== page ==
TiVo Will No Longer Skip Past Advertisers
TiVo Will No Longer Skip Past Advertisers (LA Times)
When it debuted in 1999, TiVo revolutionized the TV experience by wresting control of screen time from advertisers, allowing viewers to record shows and skip commercials. TiVo’s slogan said it all: “TV your way.” Behind the scenes, though, TiVo was courting advertisers, selling inroads to a universe most customers saw as commercial-free. The result is a groundbreaking new business strategy, developed with more than 30 of the nation’s largest advertisers, that in key ways circumvents the very technology that made TiVo famous.
By March, TiVo viewers will see “billboards,” or small logos, popping up over TV commercials as they fast-forward through them, offering contest entries, giveaways or links to other ads. If a viewer “opts in” to the ad, their contact information will be downloaded to that advertiser Ã¢€” exclusively and by permission only Ã¢€” so even more direct marketing can take place. By late 2005, TiVo expects to roll out “couch commerce,” a system that enables viewers to purchase products and participate in surveys using their remote controls.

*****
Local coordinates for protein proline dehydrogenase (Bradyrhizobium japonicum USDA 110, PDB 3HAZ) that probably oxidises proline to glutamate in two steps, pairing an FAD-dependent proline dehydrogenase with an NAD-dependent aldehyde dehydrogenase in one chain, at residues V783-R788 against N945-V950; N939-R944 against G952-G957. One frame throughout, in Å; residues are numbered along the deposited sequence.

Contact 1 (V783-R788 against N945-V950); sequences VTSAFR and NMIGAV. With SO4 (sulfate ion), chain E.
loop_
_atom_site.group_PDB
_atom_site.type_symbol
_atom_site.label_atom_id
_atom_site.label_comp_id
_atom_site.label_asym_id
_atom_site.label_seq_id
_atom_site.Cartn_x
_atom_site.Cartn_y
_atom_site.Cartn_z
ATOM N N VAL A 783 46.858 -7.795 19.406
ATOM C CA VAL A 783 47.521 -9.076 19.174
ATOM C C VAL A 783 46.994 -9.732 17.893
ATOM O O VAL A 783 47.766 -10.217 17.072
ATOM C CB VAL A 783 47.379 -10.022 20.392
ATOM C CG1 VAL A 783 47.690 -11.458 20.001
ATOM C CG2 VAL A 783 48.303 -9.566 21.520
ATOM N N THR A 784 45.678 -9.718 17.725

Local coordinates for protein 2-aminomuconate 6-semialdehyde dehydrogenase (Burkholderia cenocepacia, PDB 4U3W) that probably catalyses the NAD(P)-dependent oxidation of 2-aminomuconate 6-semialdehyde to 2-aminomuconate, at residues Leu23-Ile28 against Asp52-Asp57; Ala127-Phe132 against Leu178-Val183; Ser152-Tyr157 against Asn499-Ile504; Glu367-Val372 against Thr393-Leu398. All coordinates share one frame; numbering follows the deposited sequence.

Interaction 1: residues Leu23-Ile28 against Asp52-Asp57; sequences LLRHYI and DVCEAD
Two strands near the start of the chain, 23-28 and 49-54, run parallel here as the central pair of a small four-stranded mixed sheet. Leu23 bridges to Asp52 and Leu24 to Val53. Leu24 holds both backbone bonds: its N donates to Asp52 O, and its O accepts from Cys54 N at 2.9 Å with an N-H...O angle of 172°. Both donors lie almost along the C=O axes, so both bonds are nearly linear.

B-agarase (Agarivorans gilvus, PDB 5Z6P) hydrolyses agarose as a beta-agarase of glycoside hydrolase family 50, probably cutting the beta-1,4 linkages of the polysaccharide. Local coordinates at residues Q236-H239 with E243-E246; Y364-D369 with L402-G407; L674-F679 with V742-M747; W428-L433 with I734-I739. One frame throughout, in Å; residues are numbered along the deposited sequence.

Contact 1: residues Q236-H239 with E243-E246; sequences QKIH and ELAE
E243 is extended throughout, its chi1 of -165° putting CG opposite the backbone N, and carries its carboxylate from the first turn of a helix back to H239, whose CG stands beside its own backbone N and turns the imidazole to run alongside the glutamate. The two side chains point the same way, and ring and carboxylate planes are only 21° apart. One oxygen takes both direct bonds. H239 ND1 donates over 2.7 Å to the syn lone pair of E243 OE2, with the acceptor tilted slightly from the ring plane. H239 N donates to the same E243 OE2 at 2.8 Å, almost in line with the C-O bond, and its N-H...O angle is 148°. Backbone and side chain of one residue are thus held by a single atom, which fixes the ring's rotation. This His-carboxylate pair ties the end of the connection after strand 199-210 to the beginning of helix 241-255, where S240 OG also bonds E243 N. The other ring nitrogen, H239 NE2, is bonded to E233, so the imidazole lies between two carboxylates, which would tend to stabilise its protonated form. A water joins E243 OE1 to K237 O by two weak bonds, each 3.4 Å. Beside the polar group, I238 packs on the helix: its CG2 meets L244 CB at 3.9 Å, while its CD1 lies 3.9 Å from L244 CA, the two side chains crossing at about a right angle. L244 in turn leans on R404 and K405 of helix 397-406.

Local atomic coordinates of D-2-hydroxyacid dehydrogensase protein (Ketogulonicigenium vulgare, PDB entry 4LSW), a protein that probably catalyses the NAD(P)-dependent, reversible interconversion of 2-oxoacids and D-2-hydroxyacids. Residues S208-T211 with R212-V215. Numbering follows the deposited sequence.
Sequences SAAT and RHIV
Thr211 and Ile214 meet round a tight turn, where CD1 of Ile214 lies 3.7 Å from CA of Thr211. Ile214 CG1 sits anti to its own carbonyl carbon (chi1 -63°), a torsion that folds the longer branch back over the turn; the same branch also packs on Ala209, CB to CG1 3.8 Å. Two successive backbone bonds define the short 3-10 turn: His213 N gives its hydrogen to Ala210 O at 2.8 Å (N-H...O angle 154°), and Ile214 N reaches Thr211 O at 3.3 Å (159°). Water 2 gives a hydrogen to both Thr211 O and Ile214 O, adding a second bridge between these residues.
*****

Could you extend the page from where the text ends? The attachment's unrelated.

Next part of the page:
Perhaps even more significant is TiVo’s new role in market research. As viewers watch, TiVo records their collective habits Ã¢€” second by second Ã¢€” and sells that information to advertisers and networks. (It was TiVo that quantified the effect of Janet Jackson’s Super Bowl “wardrobe malfunction,” reporting a 180% increase in the number of replays reported by viewers.) For advertisers it’s an extraordinary boon, a quicker and more effective way than they’ve ever had of measuring the effects of their TV commercials. For viewers, TiVo’s new strategy means the technology famously christened “God’s machine” by Federal Communications Commission Chairman Michael K. Powell is rapidly becoming a marketer’s best friend, proving that try as they might, consumers cannot hide from marketing. “TiVo looked like it was going to be the weapon of mass destruction of Madison Avenue,” says Robert Thompson, Syracuse University professor of television and pop culture. “However, we knew that the [TV] spot ad would not go gently into the night, and this is the next battle strategy.”